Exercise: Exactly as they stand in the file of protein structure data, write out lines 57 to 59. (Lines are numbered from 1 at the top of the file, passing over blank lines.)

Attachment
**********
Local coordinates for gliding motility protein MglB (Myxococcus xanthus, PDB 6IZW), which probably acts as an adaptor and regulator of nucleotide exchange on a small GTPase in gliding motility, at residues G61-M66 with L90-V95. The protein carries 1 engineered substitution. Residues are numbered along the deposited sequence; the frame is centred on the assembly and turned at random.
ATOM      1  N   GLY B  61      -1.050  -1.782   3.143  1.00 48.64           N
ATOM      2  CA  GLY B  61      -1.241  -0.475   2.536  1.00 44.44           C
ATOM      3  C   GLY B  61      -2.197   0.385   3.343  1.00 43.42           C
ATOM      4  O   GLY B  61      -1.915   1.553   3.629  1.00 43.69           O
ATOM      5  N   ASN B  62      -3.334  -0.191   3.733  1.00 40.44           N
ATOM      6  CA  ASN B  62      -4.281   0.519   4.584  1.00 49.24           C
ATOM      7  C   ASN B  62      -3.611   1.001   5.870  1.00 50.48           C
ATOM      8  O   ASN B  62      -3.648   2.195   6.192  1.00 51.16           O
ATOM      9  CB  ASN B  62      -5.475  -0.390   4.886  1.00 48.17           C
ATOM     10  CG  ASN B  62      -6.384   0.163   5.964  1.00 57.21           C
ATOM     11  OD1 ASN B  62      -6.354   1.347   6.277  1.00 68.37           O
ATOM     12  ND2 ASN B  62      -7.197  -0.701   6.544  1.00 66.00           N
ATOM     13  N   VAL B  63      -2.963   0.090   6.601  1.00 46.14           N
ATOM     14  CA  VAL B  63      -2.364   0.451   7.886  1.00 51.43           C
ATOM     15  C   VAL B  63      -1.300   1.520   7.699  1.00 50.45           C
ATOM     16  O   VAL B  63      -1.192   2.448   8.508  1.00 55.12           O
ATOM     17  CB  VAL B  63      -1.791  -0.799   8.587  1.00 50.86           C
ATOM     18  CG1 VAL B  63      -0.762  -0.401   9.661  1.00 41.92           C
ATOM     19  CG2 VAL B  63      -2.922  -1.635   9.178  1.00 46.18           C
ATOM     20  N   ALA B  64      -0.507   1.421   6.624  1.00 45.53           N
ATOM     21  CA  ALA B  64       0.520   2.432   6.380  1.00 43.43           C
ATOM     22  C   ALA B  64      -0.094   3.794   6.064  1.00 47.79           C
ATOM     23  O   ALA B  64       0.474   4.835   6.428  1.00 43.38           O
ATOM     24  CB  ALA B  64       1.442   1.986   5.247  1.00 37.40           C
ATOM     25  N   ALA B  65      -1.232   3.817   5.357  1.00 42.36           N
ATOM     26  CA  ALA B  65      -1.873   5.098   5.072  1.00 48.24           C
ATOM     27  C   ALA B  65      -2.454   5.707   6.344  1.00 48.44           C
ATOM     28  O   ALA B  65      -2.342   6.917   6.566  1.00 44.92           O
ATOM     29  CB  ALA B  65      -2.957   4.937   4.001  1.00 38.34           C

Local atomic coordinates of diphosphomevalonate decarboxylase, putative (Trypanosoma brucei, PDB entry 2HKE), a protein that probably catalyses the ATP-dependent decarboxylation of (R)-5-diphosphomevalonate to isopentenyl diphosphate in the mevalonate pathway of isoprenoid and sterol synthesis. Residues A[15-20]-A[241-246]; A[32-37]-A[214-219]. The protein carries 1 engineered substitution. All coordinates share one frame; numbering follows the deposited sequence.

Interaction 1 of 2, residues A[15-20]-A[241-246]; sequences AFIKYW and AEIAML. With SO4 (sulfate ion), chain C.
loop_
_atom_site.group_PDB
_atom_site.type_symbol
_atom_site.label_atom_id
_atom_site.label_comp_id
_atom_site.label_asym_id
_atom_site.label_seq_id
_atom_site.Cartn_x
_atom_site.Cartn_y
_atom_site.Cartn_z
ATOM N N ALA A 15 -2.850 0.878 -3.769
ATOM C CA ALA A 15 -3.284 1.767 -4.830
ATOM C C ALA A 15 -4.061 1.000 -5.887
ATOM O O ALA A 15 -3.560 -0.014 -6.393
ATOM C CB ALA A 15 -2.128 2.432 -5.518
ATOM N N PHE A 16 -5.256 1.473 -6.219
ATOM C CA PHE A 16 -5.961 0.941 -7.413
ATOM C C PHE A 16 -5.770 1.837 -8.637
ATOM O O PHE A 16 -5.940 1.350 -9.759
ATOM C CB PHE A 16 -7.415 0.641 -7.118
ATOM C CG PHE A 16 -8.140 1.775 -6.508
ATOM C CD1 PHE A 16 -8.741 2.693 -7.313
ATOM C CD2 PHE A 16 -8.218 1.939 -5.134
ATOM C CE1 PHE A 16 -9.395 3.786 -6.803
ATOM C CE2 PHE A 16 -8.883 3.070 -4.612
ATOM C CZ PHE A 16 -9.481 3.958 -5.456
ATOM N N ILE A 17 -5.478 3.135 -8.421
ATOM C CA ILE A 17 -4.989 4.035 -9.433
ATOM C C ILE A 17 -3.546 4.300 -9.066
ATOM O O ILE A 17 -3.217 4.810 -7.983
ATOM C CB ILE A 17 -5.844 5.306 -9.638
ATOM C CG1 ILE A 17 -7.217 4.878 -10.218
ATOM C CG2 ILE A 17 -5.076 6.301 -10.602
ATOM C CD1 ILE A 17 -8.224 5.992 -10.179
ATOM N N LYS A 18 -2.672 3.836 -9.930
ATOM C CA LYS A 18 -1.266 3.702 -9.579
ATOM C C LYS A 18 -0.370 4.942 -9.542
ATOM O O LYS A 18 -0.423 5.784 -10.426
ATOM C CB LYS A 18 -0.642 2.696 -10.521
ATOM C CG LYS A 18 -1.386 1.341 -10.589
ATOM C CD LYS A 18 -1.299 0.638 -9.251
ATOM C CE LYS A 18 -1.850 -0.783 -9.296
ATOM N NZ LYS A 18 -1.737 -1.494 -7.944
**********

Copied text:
ATOM C CE2 PHE A 16 -8.883 3.070 -4.612
ATOM C CZ PHE A 16 -9.481 3.958 -5.456
ATOM N N ILE A 17 -5.478 3.135 -8.421